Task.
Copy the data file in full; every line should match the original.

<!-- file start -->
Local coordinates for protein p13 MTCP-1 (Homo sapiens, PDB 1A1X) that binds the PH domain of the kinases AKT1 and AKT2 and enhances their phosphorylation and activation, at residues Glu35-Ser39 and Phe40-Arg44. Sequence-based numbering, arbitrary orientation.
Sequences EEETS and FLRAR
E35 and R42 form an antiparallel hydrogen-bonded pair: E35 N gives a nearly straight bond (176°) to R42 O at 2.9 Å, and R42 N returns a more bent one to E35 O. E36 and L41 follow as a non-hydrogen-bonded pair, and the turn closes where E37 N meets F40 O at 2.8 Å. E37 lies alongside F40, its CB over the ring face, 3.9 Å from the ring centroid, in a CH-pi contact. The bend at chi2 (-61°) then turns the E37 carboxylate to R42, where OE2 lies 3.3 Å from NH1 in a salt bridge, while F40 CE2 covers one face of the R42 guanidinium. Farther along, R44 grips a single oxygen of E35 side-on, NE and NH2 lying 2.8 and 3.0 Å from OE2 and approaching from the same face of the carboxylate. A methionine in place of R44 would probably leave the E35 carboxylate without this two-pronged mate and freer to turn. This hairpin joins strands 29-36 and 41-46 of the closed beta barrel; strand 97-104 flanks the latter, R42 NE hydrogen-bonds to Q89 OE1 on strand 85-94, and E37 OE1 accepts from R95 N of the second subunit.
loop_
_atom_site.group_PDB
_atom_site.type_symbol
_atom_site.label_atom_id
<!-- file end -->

Local coordinates for protein p13 MTCP-1 (Homo sapiens, PDB 1A1X) that binds the PH domain of the kinases AKT1 and AKT2 and enhances their phosphorylation and activation, at residues Glu35-Ser39 and Phe40-Arg44. Sequence-based numbering, arbitrary orientation.
Sequences EEETS and FLRAR
E35 and R42 form an antiparallel hydrogen-bonded pair: E35 N gives a nearly straight bond (176°) to R42 O at 2.9 Å, and R42 N returns a more bent one to E35 O. E36 and L41 follow as a non-hydrogen-bonded pair, and the turn closes where E37 N meets F40 O at 2.8 Å. E37 lies alongside F40, its CB over the ring face, 3.9 Å from the ring centroid, in a CH-pi contact. The bend at chi2 (-61°) then turns the E37 carboxylate to R42, where OE2 lies 3.3 Å from NH1 in a salt bridge, while F40 CE2 covers one face of the R42 guanidinium. Farther along, R44 grips a single oxygen of E35 side-on, NE and NH2 lying 2.8 and 3.0 Å from OE2 and approaching from the same face of the carboxylate. A methionine in place of R44 would probably leave the E35 carboxylate without this two-pronged mate and freer to turn. This hairpin joins strands 29-36 and 41-46 of the closed beta barrel; strand 97-104 flanks the latter, R42 NE hydrogen-bonds to Q89 OE1 on strand 85-94, and E37 OE1 accepts from R95 N of the second subunit.
loop_
_atom_site.group_PDB
_atom_site.type_symbol
_atom_site.label_atom_id